At the same time, however, Lebanon – more than other countries in the region – can draw on an institutional infrastructure that enables young artists to occasionally obtain support for the production of non-commercial art projects. In other neighbouring countries, for example Syria, such an infrastructure is lacking entirely.
The centre has set an ambitious programme, with the aim of bringing contemporary art forms to a wider public. Changing exhibitions featuring local and international artists are held throughout the year, along with regular events such as readings, concerts, performances, and film and video screenings.
In addition, custom tours and seminars are organised for universities and schools, as well as workshops teaching about various concepts in contemporary art practice.
The "Beirut Art Center" is more than an exhibition and education forum, however – also housed here is a media library, designed to serve as an archive of artistic practice in the region.
On the upper level of the centre, two computer-equipped cubicles are available to visitors seeking information on the work of regional artists. The media library is directed by Lamia Joreige, video artist and co-founder of the centre, and comprises videos, photographs and texts. It is an ongoing project, which will be expanded systematically in the coming years.
Between personal and artistic experience
In keeping with the centre's vision, the inaugural exhibition, "Closer", showed works by both local and international figures.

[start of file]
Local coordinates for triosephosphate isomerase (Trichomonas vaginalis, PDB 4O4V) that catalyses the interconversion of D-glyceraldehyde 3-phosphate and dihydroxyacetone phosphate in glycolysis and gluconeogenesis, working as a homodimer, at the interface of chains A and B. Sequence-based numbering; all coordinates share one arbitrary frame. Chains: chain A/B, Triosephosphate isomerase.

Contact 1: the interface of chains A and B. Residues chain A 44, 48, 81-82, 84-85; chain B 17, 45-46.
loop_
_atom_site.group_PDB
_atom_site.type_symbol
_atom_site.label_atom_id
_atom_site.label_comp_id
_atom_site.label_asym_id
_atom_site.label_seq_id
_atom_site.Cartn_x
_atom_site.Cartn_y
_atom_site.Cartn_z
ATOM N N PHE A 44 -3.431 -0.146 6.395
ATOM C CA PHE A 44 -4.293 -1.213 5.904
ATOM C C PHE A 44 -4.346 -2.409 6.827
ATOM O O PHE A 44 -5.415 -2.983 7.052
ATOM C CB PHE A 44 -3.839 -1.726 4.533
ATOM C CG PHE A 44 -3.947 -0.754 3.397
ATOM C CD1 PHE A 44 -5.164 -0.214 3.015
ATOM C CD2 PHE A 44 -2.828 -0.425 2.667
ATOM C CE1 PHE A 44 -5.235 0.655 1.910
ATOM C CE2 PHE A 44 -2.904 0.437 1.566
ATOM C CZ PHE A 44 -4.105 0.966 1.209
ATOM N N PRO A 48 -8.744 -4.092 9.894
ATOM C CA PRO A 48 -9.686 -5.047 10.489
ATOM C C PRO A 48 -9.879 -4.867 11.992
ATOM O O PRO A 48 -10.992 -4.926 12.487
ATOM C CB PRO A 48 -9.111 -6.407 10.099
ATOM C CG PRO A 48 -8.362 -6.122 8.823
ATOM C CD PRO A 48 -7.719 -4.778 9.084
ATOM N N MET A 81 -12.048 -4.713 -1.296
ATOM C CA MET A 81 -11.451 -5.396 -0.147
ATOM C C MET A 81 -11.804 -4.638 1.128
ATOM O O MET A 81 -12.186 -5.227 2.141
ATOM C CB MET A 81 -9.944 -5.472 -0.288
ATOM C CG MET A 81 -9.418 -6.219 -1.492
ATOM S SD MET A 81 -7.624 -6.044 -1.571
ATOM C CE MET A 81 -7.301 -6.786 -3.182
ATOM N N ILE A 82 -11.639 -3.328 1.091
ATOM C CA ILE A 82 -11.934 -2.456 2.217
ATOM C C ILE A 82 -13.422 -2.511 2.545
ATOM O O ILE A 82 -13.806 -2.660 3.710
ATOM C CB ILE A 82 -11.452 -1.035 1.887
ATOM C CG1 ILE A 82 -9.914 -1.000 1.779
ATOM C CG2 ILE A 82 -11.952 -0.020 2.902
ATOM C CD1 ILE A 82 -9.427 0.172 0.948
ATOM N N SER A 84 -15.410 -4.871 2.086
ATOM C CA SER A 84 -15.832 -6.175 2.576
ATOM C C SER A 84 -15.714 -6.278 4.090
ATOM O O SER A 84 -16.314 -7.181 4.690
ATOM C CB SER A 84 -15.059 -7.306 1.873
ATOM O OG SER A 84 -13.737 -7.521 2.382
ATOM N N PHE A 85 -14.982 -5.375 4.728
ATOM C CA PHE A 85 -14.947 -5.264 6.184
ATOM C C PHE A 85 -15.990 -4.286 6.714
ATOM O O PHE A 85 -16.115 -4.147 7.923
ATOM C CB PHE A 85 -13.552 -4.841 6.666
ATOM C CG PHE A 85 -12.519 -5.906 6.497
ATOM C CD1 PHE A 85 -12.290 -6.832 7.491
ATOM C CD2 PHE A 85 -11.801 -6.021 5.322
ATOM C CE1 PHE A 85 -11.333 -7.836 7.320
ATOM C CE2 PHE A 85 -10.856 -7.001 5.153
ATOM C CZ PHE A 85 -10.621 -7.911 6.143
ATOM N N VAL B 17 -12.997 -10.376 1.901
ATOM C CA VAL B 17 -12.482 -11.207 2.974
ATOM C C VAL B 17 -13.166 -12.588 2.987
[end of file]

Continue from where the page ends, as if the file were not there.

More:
All works on display dealt with the definition of the word "intimate". When are stories worth making public? Where is the boundary between personal and artistic experience? How do we draw a line between an individual's private and public personas? These questions were addressed by prominent artists including Mona Hatoum, Emily Jacir and Akram Zaateri, to name only a few.
April marked the opening of the exhibition "Exposure 2009", which featured works by seven young artists who are just embarking on their careers. Interested artists first submitted their pieces to a competition designed to support the country's up-and-coming talent.
The centre's management board worked together with a jury put together specifically for the project to evaluate and select the works to be shown. The directors of the "Beirut Art Center" plan to hold a competition like this one every year as a way to promote the production of contemporary art, in particular by regional artists who have not yet established a reputation.
And there are plenty of other plans for the future: besides the above-described projects, the centre also wishes to extend its collaboration with international curators. Sandra Dagher has a wealth of ideas in mind for projects ensuring that the centre will continue to form a key location for art enthusiasts both at home and abroad.
One year after its opening, the "Beirut Art Center" has already established a firm grounding in the regional arts scene – as well as attracting international recognition.
© Qantara.de 2010
Translated from the German by Jennifer Taylor